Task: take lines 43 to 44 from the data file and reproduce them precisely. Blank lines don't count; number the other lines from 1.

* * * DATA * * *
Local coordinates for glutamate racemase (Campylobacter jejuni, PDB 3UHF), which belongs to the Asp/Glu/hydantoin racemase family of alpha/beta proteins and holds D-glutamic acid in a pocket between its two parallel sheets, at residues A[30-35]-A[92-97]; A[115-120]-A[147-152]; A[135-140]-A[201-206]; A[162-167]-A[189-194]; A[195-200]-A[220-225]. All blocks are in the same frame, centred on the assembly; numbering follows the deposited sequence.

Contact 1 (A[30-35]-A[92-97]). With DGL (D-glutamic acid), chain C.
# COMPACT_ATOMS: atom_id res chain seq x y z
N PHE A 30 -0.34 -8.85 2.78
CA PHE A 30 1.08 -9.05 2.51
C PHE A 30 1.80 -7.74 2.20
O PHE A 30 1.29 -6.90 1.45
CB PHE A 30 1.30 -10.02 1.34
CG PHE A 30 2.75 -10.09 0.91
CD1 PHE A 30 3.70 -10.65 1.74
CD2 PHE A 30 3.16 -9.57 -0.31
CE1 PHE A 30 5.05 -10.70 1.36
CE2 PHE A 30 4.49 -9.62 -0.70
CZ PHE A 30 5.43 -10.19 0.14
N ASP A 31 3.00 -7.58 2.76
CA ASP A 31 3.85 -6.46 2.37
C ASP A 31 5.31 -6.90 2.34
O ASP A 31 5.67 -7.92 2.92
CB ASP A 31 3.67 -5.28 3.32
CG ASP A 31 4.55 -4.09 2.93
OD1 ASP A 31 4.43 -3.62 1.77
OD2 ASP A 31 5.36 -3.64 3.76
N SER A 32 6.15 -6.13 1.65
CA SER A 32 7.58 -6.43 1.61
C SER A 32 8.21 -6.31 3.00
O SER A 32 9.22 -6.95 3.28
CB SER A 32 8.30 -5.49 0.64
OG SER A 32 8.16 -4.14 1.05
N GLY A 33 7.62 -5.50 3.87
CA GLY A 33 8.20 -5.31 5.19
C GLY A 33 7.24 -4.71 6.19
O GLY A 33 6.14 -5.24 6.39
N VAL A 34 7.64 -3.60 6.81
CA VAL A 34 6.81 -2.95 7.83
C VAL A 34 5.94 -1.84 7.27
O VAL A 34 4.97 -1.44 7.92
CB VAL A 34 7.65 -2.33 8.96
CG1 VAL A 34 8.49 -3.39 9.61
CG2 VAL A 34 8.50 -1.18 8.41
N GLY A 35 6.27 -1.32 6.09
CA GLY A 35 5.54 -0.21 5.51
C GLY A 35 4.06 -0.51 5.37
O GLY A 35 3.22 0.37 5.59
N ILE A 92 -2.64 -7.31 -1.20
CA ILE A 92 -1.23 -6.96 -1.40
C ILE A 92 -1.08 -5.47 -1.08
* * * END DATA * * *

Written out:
O GLY A 35 3.22 0.37 5.59
N ILE A 92 -2.64 -7.31 -1.20